Through the air to cousin Billy, Fa la la...
It will end up in Savanah, Fa la la, la la la...
Via Nome and Butte, Montana, Fa la la...
We Three Clods From Omaha Are:
We three clods from Omaha are
Spending Christmas Eve in a car
Driving, drinking,
Glasses clinking,
Who needs a lousy bar?

Drink to Charlie. Drink to Paul
Drink to friends we can't recall
Swerving, speeding
Signs unheeding
Drink to anything at all

We three clods are feeling no pain
Drunk as skunks with booze on the brain
Senses losing
'Til we're cruising
Into a wrong way lane

Drink to Melvin. Drink to Fred
Drink to those two trucks ahead
Headlights flashing
Screeching, crashing
Drink till they pronounce us dead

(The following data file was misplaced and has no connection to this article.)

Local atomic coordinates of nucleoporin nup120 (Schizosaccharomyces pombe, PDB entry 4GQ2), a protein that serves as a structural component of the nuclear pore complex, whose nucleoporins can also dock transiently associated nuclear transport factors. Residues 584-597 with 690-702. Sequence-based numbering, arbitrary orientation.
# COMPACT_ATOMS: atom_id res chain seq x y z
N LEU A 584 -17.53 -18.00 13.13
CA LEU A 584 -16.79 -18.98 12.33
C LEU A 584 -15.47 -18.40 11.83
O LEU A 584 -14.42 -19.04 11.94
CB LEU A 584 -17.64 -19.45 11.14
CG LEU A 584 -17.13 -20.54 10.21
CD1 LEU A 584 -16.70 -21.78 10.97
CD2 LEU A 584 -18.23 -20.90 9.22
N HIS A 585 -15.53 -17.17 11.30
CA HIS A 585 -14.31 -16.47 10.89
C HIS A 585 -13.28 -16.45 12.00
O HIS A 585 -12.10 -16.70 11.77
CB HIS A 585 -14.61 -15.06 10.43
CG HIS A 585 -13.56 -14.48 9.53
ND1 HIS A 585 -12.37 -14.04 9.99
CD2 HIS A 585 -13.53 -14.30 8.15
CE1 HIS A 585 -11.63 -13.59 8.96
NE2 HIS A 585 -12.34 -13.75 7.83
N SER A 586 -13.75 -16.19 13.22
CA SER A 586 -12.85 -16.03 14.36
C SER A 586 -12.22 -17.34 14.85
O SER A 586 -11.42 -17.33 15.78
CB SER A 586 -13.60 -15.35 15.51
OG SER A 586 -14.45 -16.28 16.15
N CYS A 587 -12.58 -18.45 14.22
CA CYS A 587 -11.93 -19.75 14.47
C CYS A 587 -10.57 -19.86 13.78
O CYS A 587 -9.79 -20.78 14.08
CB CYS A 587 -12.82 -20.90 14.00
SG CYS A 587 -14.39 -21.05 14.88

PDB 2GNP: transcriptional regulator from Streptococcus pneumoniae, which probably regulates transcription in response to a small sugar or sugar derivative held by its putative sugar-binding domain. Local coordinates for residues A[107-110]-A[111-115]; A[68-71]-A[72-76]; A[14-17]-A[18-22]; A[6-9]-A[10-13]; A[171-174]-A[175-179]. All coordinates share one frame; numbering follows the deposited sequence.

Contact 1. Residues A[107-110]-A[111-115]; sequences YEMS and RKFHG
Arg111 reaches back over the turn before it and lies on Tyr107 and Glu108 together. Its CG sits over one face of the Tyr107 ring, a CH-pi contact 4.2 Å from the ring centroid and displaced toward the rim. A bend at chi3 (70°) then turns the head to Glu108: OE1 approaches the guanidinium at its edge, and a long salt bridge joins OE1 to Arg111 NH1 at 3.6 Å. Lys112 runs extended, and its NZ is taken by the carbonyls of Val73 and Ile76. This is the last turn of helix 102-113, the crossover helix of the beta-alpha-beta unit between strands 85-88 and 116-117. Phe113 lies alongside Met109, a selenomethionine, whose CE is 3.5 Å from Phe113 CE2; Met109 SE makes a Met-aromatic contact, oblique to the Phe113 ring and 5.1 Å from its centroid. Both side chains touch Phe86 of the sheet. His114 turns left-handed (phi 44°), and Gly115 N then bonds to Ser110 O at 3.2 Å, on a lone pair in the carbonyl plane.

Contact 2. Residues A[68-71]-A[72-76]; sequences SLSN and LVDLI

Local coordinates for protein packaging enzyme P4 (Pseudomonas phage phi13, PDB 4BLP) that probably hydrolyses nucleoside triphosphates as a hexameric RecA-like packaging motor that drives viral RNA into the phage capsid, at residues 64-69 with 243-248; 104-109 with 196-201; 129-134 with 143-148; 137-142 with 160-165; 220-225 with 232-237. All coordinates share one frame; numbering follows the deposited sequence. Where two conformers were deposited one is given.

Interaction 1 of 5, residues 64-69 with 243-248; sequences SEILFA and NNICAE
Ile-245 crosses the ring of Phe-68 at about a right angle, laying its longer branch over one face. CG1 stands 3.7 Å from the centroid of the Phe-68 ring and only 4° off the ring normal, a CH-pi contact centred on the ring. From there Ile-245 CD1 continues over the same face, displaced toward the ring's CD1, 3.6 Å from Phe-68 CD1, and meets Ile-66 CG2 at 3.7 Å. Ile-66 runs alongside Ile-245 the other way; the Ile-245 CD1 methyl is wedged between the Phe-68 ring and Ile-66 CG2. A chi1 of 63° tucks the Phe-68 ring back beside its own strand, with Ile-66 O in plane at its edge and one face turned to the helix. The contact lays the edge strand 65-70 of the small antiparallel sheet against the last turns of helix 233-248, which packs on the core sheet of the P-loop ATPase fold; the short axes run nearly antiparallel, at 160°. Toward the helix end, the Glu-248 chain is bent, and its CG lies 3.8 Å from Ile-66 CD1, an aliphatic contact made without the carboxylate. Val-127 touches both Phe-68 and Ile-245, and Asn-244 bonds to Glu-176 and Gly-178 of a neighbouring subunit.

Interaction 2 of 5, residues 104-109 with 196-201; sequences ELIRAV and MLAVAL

Oh Little Bank Americard (found here, along with other funny Christmas lyrics) :
Oh, little Bank Americard
You bring me Christmas Cheer
Without your clout
I have no doubt
No gifts I'd give this year.
Your credit line allows me
To run up bills quite large
And when I'm through
Exhausting you
I'll use my Master Charge.

(Same tune, sung in late February)

Oh, little Bank Americard
You bring me discontent
I calculate
Your int'rest rate
Is over (twelve) percent.
Each month, your cry for payments
My letter-box bombards;
I'm one more sap
Caught in your trap
Next year I'll just send cards.
I'm not sure about the interest rate number in this version being the same as in the original MAD Magazine article; the version I copied said "eighteen", but I'm pretty sure I remember it was a one syllable word.